An introduction to the key features of the UK education system, including details of the Department for Education, OFSTED, key stages, exams, the National Curriculum, and some straightforward definitions of the different types of school in the UK.
I wrote this post to give students studying A-level sociology a more focused intro the topic than the Wikipedia entry on education in the UK, which IMO is a bit too formal, and not focused enough on the things people actually want to know about!
This post mainly deals with education in England, I’ll update with a focus on Wales and Scotland as and when I can…
Education in the United Kingdom is overseen by the Department for Education (DfE), which oversees the delivery of education to almost 12 million pupils aged 5-18 in 21 000 state primary schools, 4100 state secondary schools, as well as hundreds of further education colleges, with a total budget of £84 billion in 2015-16.
The DfE works with a further 17 agencies or public bodies, the most well-known of which is probably OFSTED, which has the responsibility for inspecting schools on a regular basis.
Local government authorities (LEAs) are responsible for state-funded schools and colleges at a local level, but in recent years most LEA schools have converted to Academy status which means they are free from local education control and receive their funding directly from central government and do not have to follow the National Curriculum.
There are five stages of education
- Early Years Foundation Stage (ages 3–5)
- Primary education (ages 5 to 11)
- Secondary education (ages 11 to 16)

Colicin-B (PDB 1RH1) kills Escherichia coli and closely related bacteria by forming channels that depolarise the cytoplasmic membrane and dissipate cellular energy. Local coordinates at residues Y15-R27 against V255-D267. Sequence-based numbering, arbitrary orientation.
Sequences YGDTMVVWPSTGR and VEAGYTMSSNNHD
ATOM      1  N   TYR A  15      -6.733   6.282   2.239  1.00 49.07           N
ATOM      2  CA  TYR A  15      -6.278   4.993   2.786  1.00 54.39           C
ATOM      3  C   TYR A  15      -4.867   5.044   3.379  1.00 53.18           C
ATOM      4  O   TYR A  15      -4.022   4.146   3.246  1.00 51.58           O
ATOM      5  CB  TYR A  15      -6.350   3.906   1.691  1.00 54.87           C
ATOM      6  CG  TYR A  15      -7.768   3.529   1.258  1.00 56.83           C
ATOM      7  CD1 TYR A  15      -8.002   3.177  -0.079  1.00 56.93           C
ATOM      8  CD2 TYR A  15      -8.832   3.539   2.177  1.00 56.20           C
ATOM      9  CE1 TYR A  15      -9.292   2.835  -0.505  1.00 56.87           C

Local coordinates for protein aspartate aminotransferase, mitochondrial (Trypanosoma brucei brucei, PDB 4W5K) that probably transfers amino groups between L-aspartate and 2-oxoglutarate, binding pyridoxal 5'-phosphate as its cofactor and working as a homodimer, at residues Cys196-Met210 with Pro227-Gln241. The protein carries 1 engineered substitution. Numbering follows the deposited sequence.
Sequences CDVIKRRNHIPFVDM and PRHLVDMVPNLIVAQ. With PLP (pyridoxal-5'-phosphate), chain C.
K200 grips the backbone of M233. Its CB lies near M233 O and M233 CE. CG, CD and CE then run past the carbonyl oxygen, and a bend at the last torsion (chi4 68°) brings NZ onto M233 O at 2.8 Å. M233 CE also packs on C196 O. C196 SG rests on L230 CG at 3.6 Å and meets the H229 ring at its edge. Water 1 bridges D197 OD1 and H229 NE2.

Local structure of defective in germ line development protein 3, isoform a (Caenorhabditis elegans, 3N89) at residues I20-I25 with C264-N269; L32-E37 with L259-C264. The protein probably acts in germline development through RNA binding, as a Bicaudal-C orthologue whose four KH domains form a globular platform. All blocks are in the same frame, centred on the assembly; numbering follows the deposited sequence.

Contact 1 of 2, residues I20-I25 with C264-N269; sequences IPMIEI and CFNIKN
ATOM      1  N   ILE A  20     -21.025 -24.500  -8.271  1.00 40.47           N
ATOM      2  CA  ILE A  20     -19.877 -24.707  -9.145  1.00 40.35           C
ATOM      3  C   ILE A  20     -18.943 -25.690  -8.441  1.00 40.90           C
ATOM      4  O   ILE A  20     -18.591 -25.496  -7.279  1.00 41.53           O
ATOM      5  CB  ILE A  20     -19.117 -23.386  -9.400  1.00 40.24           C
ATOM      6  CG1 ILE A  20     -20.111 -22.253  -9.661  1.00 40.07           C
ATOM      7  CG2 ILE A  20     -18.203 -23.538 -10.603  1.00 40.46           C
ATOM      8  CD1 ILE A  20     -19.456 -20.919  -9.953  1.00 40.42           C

- Further education (ages 16 to 18)
- Tertiary education (for ages 18+).
School Leaving Age
Full-time education is compulsory for all children aged 5 to 18, either at school or otherwise. Children between the ages of 3 and 5 are entitled to 600 hours per year of optional, state-funded, pre-school education. This can be provided in “playgroups”, nurseries, community childcare centres or nursery classes in schools.
Students can leave school at 16 but must then do one of the following until they are 18:
- stay in full-time education, for example at a college
- start an apprenticeship or traineeship
- spend 20 hours or more a week working or volunteering, while in part-time education or training
The National Curriculum
The national curriculum is a set of subjects and standards used by primary and secondary schools so children learn the same things. It covers what subjects are taught and the standards children should reach in each subject.
Academies and private schools don’t have to follow the national curriculum. Academies must teach a broad and balanced curriculum including English, maths and science. They must also teach religious education.
Key Stages, and National Assessments/ Exams
The national curriculum is organized into blocks of years called ‘key stages’ (KS). At the end of each key stage, there are formal assessments of how children have progressed:
The General Certificate of Secondary Education (GCSE)
GCSEs are the main type of exam taken by pupils at the end of secondary education, aged 16, although they may be taken at any age. From 2017, GCSEs will be graded from 9 to 1 with 9 being the highest grade, replacing the old A* to G grading system)